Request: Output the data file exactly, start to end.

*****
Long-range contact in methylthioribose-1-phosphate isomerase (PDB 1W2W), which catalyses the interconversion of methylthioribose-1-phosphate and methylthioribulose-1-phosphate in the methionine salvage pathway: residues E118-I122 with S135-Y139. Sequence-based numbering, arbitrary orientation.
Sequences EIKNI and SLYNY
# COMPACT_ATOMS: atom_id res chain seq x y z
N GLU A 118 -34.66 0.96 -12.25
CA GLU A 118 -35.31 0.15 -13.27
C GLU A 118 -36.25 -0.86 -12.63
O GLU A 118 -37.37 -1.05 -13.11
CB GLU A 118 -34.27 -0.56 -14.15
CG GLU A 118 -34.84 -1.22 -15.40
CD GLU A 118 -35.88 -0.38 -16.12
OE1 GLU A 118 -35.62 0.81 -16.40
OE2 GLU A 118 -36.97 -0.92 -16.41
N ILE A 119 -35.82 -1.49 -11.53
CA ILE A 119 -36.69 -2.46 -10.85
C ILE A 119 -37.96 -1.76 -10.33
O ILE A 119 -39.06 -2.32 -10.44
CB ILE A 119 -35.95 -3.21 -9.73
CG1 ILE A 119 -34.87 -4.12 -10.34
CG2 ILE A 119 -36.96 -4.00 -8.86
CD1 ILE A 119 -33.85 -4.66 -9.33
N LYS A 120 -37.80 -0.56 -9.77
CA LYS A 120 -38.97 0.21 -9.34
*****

Long-range contact in methylthioribose-1-phosphate isomerase (PDB 1W2W), which catalyses the interconversion of methylthioribose-1-phosphate and methylthioribulose-1-phosphate in the methionine salvage pathway: residues E118-I122 with S135-Y139. Sequence-based numbering, arbitrary orientation.
Sequences EIKNI and SLYNY
# COMPACT_ATOMS: atom_id res chain seq x y z
N GLU A 118 -34.66 0.96 -12.25
CA GLU A 118 -35.31 0.15 -13.27
C GLU A 118 -36.25 -0.86 -12.63
O GLU A 118 -37.37 -1.05 -13.11
CB GLU A 118 -34.27 -0.56 -14.15
CG GLU A 118 -34.84 -1.22 -15.40
CD GLU A 118 -35.88 -0.38 -16.12
OE1 GLU A 118 -35.62 0.81 -16.40
OE2 GLU A 118 -36.97 -0.92 -16.41
N ILE A 119 -35.82 -1.49 -11.53
CA ILE A 119 -36.69 -2.46 -10.85
C ILE A 119 -37.96 -1.76 -10.33
O ILE A 119 -39.06 -2.32 -10.44
CB ILE A 119 -35.95 -3.21 -9.73
CG1 ILE A 119 -34.87 -4.12 -10.34
CG2 ILE A 119 -36.96 -4.00 -8.86
CD1 ILE A 119 -33.85 -4.66 -9.33
N LYS A 120 -37.80 -0.56 -9.77
CA LYS A 120 -38.97 0.21 -9.34